Agreement on what to measure in randomised controlled trials in burn care: study protocol for the development of a core outcome set

Amber Young*, Sara Brookes, Nichola Rumsey, Jane Blazeby

*Corresponding author for this work

Research output: Contribution to journalArticle (Academic Journal)peer-review

11 Citations (Scopus)
227 Downloads (Pure)

Abstract

Introduction: In 2004, nearly 11 million severely burn-injured patients required medical care worldwide. Burns cause prolonged hospitalisation and long-term disability. Although mortality has been reduced, morbidity remains significant.
Decision-making in burn care is challenging and costly. A range of procedures are performed at different times after injury; new technology is emerging and alternate care pathways are regularly introduced. Data to guide evidence-based decision-making is lacking. Researchers use different outcomes to assess recovery, so it is not possible to combine trial information to draw meaningful conclusions. Early recovery measures include length of hospital stay, healing time and treatment complications. Longer-term outcomes include issues with function, cosmesis, and psychological health. Reporting an agreed set of the most important outcomes (Core Outcome Set (COS)) in randomised controlled trials (RCTs) will allow effective evidence synthesis to support clinical decisions. Patient input will ensure relevance.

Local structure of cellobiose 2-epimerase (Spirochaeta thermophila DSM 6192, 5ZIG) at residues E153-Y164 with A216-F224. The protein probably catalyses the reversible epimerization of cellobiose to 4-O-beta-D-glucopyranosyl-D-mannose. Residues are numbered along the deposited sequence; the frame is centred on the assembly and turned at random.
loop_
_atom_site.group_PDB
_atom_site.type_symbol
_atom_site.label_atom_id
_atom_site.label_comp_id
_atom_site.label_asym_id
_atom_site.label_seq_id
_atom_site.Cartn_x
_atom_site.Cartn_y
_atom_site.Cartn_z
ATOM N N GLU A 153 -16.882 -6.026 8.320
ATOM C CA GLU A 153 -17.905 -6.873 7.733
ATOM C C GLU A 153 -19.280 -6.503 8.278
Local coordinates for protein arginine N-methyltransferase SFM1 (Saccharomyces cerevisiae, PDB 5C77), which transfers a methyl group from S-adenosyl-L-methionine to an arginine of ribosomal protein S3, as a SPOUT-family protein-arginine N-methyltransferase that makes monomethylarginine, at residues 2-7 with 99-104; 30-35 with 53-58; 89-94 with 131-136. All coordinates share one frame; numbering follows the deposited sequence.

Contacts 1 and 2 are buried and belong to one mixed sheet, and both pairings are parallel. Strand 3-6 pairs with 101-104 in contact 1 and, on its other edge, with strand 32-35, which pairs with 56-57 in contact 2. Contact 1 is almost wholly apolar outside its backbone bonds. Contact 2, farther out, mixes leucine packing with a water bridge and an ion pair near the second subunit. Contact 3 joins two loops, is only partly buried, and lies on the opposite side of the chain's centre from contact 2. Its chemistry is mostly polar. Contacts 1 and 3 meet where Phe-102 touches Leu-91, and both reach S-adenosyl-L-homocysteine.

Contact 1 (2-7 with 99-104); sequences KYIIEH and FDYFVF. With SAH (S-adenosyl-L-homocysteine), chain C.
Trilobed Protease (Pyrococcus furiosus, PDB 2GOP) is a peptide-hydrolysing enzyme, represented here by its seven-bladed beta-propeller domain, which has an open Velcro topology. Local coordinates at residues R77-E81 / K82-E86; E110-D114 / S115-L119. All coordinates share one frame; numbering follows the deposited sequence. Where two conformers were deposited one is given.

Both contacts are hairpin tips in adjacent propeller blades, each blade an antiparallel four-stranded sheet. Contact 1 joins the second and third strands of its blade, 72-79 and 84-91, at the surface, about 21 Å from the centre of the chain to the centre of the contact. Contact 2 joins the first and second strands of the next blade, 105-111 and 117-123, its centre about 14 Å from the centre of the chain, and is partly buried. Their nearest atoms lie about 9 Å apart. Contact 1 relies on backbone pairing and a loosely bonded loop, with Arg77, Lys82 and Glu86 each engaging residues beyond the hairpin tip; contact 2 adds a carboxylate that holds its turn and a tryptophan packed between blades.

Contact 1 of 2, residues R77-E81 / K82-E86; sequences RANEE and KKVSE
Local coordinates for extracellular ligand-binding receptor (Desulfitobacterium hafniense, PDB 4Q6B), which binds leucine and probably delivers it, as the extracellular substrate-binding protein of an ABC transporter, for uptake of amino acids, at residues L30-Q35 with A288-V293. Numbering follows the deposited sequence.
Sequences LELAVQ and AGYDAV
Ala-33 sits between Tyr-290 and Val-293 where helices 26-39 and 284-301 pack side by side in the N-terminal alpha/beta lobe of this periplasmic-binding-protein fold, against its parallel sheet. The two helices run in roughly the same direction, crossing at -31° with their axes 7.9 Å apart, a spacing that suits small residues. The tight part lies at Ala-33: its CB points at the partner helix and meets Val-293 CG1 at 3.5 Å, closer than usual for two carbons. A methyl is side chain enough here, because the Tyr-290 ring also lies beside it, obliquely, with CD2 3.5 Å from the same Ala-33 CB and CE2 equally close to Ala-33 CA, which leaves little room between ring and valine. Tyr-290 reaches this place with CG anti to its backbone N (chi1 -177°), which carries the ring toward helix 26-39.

Methods and analysis: The aim is to produce a burn COS for RCT reporting. A long-list of outcomes will be identified through systematic reviews of clinical and patient-reported outcomes. Additional outcomes will be identified from interviews with patients over 10 years, parents of children of any age and multi-disciplinary professionals. A two-stage modified Delphi exercise will be undertaken to prioritise and condense the list, with patients (n=150) at different stages of recovery. We will also include nursing, therapy (n=100) and medical staff (n=100). A reduced list will be taken to consensus meetings with families and clinical staff to achieve a final COS.

Ethics and Dissemination: A COS will reduce outcome reporting heterogeneity in burn care research, allowing more effective use of research funding and facilitating evidence synthesis and evidence-based clinical decision-making. Stakeholders will include journal editors, health commissioners, researchers, patients and professionals. The study has ethical approval and is registered with Core Outcome Measures in Effectiveness Trials Initiative (http://www.comet-initiative.org/studies/details/798?result=true).

Strengths and limitations of this study:
• A Core Outcome Set for burn care will improve evidence synthesis in burn care.
• The study achieves stakeholder engagement from multi-disciplinary clinical staff and patients.
• There is international professional input.
• The outcomes chosen will need to reflect different stages of recovery after burn injury and different patient ages.
• Outcome measurement tools will need to be identified to assess the outcomes chosen.
Original languageEnglish
Article numbere017267
Number of pages9
JournalBMJ Open
Volume7
Issue number6
Early online date2 Jul 2017
DOIs
Publication statusPublished - Jul 2017

Structured keywords

  • Centre for Surgical Research

Keywords

  • burn
  • scald
  • thermal injury
  • outcomes
  • recovery
  • core outcome set
  • Delphi survey
  • protocol

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